“Once, one of my lowerbatch friends suddenly burst out in tears during our training, so I did everything I could to make sure that she was okay: I followed her pace and even delayed my workout, to the frustration of my two coaches. I had no idea what suddenly made her hurt so much, but all I knew was that she was hurting. So I pleaded with my coach for us to end the team training a few minutes earlier. I ended up walking with her in silence to the lockers and showers and even fixing up her bath things for her. I gave her advice I now can’t remember and then a long hug when she had to leave. But I think I saw her semi-smile when she entered her car. It got me thinking about how when a bit of someone is taken out, you can’t necessarily fill up the hole where that bit was. You can be there though and soften the edges as they heal themselves, every step of the way, even if it’s only in silence.” -GL

 

“One day around the later months of 2017, I received a call from one of my best friends while I was having a massage. I was actually on the verge of falling asleep but then I heard her voice—she was crying and trembling and judging from the noise of the car engines, she was outside. She was on a balcony; she was saying goodbye to me. I immediately leapt and started talking really fast, convincing her to stop what she was doing. I wanted her to know that there’s still so much more in life to look forward to, and if that wasn’t a good enough reason, then I wanted her to know that her friends would be devastated. In the end, my best friend went back inside; we were both crying. And the masseuse was still confused.” -Anonymous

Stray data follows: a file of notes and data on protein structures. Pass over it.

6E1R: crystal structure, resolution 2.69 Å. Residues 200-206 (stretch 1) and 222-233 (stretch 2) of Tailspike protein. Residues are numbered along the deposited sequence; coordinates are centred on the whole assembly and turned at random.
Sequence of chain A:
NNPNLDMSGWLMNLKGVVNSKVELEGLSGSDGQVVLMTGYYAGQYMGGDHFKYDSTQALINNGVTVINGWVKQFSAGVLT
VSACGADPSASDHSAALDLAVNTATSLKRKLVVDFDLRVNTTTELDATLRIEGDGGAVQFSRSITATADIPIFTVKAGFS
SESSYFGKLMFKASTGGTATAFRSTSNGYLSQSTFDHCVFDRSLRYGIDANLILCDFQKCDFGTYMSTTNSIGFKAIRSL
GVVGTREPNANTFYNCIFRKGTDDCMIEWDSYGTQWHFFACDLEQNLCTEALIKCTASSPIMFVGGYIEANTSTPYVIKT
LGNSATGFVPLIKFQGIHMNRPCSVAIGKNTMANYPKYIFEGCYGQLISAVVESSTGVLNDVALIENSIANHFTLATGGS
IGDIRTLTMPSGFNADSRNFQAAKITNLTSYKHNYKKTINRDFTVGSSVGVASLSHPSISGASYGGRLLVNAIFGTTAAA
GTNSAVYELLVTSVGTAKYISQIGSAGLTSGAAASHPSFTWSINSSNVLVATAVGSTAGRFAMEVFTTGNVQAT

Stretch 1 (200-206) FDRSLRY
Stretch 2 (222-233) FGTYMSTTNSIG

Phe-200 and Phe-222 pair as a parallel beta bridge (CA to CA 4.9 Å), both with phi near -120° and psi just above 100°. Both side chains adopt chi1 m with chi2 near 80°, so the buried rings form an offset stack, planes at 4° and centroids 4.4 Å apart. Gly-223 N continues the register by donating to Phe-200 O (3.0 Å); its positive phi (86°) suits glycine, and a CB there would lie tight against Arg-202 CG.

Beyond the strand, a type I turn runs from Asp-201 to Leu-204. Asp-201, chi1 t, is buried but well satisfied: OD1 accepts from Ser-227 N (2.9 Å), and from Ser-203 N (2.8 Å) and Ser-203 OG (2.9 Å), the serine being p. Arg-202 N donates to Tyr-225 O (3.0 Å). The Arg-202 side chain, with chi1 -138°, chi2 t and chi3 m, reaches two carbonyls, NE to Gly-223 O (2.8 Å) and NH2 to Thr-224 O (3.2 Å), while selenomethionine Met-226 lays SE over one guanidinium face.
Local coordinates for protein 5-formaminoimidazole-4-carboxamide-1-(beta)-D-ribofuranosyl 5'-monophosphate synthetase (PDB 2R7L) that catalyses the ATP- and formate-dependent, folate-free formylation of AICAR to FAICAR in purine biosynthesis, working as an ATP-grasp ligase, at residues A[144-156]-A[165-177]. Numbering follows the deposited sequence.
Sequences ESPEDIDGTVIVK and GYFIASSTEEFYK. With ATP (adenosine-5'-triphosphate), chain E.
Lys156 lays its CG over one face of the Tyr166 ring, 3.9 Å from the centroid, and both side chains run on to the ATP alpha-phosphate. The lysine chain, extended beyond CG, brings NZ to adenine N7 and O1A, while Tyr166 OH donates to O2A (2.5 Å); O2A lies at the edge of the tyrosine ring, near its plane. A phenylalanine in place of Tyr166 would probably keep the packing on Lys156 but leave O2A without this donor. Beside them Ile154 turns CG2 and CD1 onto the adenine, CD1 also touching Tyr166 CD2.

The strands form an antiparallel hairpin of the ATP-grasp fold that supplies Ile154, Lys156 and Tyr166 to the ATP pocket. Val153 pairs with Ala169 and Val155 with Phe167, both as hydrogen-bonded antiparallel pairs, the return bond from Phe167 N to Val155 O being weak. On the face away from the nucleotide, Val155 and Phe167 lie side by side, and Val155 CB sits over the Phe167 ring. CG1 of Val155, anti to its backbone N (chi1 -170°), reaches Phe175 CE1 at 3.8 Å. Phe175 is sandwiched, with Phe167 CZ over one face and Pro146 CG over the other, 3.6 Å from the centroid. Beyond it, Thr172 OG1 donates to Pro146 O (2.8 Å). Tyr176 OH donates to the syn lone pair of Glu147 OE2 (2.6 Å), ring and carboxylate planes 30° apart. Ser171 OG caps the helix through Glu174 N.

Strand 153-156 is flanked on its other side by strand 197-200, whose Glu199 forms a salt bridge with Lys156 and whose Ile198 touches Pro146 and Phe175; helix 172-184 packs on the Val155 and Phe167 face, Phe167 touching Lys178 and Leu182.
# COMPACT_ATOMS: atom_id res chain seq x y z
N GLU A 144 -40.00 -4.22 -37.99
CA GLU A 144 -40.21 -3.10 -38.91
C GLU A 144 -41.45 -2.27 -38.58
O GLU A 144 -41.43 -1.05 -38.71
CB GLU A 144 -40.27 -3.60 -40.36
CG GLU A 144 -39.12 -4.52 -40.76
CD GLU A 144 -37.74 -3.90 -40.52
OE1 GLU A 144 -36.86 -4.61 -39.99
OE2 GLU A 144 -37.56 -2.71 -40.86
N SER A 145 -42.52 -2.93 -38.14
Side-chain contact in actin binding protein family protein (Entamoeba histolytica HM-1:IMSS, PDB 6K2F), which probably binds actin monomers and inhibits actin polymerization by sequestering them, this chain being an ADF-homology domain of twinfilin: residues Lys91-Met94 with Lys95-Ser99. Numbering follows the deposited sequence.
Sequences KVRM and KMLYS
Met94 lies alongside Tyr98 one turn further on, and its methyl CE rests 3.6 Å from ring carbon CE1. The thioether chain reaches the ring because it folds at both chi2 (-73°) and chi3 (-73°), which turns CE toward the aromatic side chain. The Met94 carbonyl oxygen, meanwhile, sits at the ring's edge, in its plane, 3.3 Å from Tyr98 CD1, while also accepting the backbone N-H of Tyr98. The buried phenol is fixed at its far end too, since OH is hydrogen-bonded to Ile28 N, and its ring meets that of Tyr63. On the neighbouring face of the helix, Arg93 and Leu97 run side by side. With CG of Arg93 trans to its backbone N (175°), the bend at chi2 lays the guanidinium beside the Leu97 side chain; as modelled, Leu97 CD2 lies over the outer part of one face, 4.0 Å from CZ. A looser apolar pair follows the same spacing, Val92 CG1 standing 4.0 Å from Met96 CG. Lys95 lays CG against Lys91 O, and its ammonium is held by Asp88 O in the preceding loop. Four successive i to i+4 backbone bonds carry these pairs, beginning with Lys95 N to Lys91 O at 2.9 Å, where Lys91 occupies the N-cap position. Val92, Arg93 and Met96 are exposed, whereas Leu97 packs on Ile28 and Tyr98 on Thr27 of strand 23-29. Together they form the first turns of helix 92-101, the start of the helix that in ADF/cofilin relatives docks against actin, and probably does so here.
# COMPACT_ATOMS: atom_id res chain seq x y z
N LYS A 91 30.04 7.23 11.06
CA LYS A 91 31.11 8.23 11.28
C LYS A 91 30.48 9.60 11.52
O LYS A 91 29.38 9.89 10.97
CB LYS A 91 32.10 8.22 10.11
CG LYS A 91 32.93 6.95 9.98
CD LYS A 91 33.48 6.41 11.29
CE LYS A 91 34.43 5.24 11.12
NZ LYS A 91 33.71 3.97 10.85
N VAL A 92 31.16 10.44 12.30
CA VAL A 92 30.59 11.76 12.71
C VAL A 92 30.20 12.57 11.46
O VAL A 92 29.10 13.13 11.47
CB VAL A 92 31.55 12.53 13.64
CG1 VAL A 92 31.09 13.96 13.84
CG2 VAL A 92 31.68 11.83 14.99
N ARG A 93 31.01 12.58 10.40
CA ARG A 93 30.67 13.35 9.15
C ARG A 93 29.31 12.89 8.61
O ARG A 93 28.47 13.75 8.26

“I see love from other people during the times when my friends would sit me down and make me open up to them just so I don’t feel like I’m alone in facing my problems or struggles. We’re all very busy with school and extracurriculars but they take the time to make sure I’m doing well. Sometimes, it would be a simple talk over our breaks, or a chat. Other times, they’d bring me out to my fave restaurants. Whichever one it is, after every heart-to-heart, I always feel a lot better, remembering there are people really willing to listen and hear me out—even if it’s the same problems over and over again.” -Anonymous

 

“It wouldn’t have been the first thing I thought of doing—helping him out that is. I was already having a hard time as it was. Then again, I realized that with what this classmate of mine has been going through, especially when he wasn’t going to school, this was the kind of love that was needed: someone to watch his back and to be shown that he is cared for. So I thought that I could spare some time with a friend to complete at least part of his graduation write up, and even help him collect his class pictures. He doesn’t owe me, but I hope he sees that someone out there still has him covered.” -YT